I have this notion that at the top, the building will be more likely to shake than at the bottom, where it is grounded.

So, how does it work with an earthquake? Who would be more likely to perceive a small earthquake? Someone at the ground floor, or at the 3rd floor? Or 20th floor? Or does it depend on the magnitude of the earthquake?

  • $\begingroup$ Good question, but you might get better answers on Engineering than here. $\endgroup$
    – gerrit
    Aug 18 '17 at 9:33
  • $\begingroup$ Hmm, Do you know if I can cross post? $\endgroup$ Aug 18 '17 at 13:27
  • 2
    $\begingroup$ Please don't cross-post. I discussed with some of the Engineering folks and they're not sure if it's a good fit there. Perhaps Physics would fit better, but I propose we first wait a couple of days to see if it gets a good answer here. Perhaps some of the earthquake folks know enough about propagation through buildings to answer it here. $\endgroup$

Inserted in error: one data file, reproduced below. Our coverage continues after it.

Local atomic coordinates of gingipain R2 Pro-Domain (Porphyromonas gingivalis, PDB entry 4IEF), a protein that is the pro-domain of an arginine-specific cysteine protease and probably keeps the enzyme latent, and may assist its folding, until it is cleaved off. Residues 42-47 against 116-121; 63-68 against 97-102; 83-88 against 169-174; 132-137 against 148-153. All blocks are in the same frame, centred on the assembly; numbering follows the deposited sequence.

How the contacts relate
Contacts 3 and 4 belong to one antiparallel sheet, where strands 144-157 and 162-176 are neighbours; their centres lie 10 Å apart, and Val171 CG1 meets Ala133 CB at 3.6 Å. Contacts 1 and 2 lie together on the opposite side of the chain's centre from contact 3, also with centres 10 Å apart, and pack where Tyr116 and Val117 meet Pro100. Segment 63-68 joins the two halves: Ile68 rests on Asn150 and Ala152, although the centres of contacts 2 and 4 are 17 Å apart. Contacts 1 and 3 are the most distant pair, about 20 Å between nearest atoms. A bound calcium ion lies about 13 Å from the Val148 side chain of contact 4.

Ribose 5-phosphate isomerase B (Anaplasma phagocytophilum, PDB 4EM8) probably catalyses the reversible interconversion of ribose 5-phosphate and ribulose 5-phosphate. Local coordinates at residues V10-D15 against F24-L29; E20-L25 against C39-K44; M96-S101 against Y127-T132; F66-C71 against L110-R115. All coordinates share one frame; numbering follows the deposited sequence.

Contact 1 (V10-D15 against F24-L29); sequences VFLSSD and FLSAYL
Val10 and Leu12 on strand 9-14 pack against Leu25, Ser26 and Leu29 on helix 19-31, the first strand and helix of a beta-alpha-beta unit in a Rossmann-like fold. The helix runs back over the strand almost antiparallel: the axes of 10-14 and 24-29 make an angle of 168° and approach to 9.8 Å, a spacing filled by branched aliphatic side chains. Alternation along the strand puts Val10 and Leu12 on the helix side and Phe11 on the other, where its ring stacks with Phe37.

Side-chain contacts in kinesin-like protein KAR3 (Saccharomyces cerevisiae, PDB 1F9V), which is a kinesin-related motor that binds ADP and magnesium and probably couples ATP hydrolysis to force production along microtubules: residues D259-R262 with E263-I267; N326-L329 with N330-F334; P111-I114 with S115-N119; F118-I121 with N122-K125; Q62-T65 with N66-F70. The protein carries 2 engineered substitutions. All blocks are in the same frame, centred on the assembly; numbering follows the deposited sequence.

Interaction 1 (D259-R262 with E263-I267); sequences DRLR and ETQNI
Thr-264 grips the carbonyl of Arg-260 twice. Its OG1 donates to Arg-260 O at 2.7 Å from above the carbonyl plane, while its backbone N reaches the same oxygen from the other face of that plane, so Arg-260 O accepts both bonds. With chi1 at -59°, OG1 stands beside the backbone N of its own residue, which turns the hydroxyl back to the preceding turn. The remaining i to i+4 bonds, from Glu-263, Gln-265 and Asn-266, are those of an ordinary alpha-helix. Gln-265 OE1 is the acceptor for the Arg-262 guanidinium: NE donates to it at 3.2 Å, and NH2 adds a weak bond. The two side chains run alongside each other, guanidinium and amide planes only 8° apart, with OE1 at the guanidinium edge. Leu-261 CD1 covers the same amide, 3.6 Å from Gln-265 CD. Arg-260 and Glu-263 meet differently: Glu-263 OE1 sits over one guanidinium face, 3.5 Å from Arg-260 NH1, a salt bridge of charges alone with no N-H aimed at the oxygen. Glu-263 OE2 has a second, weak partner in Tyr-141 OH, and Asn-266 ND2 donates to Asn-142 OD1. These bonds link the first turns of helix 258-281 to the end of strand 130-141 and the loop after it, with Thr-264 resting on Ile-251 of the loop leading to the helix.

– gerrit
    Aug 18 '17 at 13:29
  • $\begingroup$ I don't know the answer, but I think that someone who does should also address the different types of earthquake (direction of the wave relative to the surface) $\endgroup$
    – hugovdberg
    Aug 18 '17 at 16:08
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    $\begingroup$ Like so many things the answer is: it depends. If you're in a building with base isolators and/or tuned mass damper, you may not even realize there was an earthquake. But if you're in a building solidly attached to the ground, you will probably believe the earthquake was worse than it actually was. My basis for this is from anecdotal reports from the Loma Prieta (q.v.) earthquake, which I experienced first hand. Those in highrises generally thought the earthquake was worse than those on the ground. $\endgroup$
    – BillDOe
    Aug 18 '17 at 18:02

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